R. writes: I’ve been reading some Stoic philosophers recently, and I came upon this quote by Seneca:
“Death is a release from and an end of all pains: beyond it our sufferings cannot extend: it restores us to the peaceful rest in which we lay before we were born. If anyone pities the dead, he ought also to pity those who have not been born. Death is neither a good nor a bad thing, for that alone which is something can be a good or a bad thing: but that which is nothing, and reduces all things to nothing, does not hand us over to either fortune, because good and bad require some material to work upon. Fortune cannot take ahold of that which Nature has let go, nor can a man be unhappy if he is nothing.” (Consolation to Marcia, 19)
In that quote, he says “good and bad require some material to work upon.” In short, I agree with that; yet I know that the Stoics also thought that suicide could be permissible in certain situations, and this raises an odd question about comparisons for me. So to use an example to motivate my question, let’s say there’s someone who’s at the end of their life. The doctors say that this person could live for another year on life support, but the quality of their life will be poor. It doesn’t seem to be irrational for that person to say that they do not want to live that last year of their life.
So this person may choose to say “I do not want to live this final year of my life.” When they say that though, it seems like they’re making an odd comparison. They’re saying that this one bad year of their life is worse than non-existence. But that sounds odd because, going off the part that I quoted earlier, “good and bad require some material to work upon.” My question then is: how could non-existence be “preferable” in this case? That seems to be assigning “good” in this case to something that’s immaterial. It’s saying that non-existence is “better” than a “poor quality of life.” It seems easy to compare the good of “being given $5” and the bad of “being robbed $5.” But it’s less clear how someone could compare a bad year of their life to “something that is neither good or bad.”
Good question, and I can see where your puzzlement comes from. Let’s work our way through it. Life, for the Stoics, is an indifferent, meaning that it is neither good nor bad in itself, because the simple fact of being alive does not make one virtuous or unvirtuous. What we do with our life makes it either a preferred or a dispreferred indifferent. Preferred if we live it virtuously, dispreferred if we don’t — or can’t (this is important).
Death also, of course, is an indifferent, and it may be preferred or dispreferred depending on the same considerations as above: preferred if one is living virtuously, dispreferred in the opposite case.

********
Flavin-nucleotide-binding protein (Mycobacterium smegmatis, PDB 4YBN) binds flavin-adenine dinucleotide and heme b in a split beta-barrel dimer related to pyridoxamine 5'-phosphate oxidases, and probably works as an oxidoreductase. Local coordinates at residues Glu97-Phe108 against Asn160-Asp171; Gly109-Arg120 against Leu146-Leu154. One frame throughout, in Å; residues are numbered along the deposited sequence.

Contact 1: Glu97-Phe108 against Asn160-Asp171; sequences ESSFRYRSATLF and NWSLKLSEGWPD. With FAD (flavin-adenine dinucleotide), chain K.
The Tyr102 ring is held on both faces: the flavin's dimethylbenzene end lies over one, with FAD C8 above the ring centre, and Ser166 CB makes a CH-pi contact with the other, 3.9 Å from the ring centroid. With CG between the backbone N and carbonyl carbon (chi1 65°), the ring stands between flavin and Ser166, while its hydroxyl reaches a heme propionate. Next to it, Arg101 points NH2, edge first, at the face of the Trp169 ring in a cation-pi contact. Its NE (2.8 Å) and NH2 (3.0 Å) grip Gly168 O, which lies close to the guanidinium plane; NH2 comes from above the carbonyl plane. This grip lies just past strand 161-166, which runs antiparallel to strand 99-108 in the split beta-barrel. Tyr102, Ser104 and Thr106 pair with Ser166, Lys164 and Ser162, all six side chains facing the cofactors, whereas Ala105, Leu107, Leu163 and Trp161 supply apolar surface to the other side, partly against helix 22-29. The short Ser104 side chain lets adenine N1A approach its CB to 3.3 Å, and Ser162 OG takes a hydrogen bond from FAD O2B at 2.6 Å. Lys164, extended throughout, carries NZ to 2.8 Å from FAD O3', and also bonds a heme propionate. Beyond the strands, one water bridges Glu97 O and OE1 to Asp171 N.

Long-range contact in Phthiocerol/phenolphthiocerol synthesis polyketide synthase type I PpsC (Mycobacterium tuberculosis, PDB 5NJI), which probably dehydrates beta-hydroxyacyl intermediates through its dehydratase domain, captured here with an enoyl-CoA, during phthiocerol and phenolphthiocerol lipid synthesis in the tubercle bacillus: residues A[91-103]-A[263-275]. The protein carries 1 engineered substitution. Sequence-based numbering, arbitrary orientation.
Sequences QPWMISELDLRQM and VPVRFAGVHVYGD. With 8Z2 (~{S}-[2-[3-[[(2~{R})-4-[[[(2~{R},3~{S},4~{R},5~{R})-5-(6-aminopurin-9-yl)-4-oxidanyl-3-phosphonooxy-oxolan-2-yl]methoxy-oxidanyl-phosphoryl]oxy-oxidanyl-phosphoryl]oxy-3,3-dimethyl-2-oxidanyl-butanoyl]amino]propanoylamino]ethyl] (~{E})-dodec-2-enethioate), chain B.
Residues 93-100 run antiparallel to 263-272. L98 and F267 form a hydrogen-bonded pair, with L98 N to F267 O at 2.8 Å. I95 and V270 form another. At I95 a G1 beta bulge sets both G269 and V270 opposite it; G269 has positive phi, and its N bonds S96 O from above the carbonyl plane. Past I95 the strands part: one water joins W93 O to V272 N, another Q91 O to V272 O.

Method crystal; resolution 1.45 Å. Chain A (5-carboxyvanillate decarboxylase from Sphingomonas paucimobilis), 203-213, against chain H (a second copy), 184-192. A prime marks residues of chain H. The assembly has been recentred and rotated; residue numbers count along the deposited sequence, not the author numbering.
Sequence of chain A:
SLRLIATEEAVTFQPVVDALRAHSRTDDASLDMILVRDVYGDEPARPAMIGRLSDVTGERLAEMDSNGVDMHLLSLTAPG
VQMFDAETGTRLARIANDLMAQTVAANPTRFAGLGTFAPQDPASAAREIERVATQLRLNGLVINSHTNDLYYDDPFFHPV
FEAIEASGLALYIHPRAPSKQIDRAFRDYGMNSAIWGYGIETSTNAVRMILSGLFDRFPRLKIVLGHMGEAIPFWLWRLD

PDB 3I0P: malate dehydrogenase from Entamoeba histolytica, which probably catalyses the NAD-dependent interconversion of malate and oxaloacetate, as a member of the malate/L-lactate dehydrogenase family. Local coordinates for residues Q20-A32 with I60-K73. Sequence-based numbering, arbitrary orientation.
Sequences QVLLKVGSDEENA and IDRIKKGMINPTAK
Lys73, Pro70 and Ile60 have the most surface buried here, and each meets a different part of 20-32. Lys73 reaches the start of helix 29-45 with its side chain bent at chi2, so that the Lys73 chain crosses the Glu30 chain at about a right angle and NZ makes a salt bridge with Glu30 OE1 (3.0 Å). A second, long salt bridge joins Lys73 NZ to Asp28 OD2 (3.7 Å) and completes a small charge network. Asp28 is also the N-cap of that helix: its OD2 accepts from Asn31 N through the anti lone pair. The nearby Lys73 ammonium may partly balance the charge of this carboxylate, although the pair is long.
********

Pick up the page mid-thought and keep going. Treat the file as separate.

The quote from the Consolation to Marcia that you mention refers to the perennial state of non-existence that follows the act of dying (whether by one’s choice or not), as it is clear from Seneca’s comparison of it to the eternity before we were born. Non-existence, following Seneca’s reasoning, is neutral, neither good nor bad. But a neutral thing can still be better than one that is objectively bad, and still worse than one that is objectively good. The latter two cases make life respectively a dispreferred or preferred indifferent, using the neutrality of the state of death as a baseline.
So there is no contradiction in what Seneca is saying here. Let’s apply it to your hypothetical scenario. Death, for the person at the end of his life — like for everyone else — is neither bad nor good in itself, for the simple reason that he will not experience it. As Seneca says, “good and bad require some material to work upon.” But being on life support will make it impossible for the individual in question to do anything virtuous, and indeed he will be a burden to others, and possibly — depending on his degree of awareness — suffer the humiliation of his condition, which is certainly not conducive to human flourishing. Under those circumstances, therefore, it is perfectly rational, according to Stoic principles, to think of life as a dispreferred indifferent, and to choose to end it.
As you probably know, the Stoics approved of what Epictetus famously called “the open door” option (i.e., suicide) under a very strict range of circumstances: if one were too frail to exercise virtue and be helpful to others (as Zeno of Citium, the founder of Stoicism, apparently was at the end of his life), for political reasons (Cato the Younger, who committed suicide in order not to become a pawn in Julius Caesar’s hands), or to avoid additional suffering to one’s loved ones as well as set an example for others (as Seneca himself did, in response to Nero’s command).
One side comment about your example of $5 being given or stolen from you. Actually, for the Stoics acquiring or losing money is an indifferent, neither good nor bad, regardless of how “the universe” makes it happen (a lottery, a thief, and so forth). As Epictetus puts it:
“What decides whether a sum of money is good? The money is not going to tell you; it must be the faculty that makes use of such impressions — reason.” (Discourses I, 1.5)
And right reason, for Seneca, simply is virtue.
[Feel free to submit a question for this column, addressing it at epictetus64 at yahoo dot com. However, consider that I have a significant backlog, and I may not get to your question for some time, or at all.]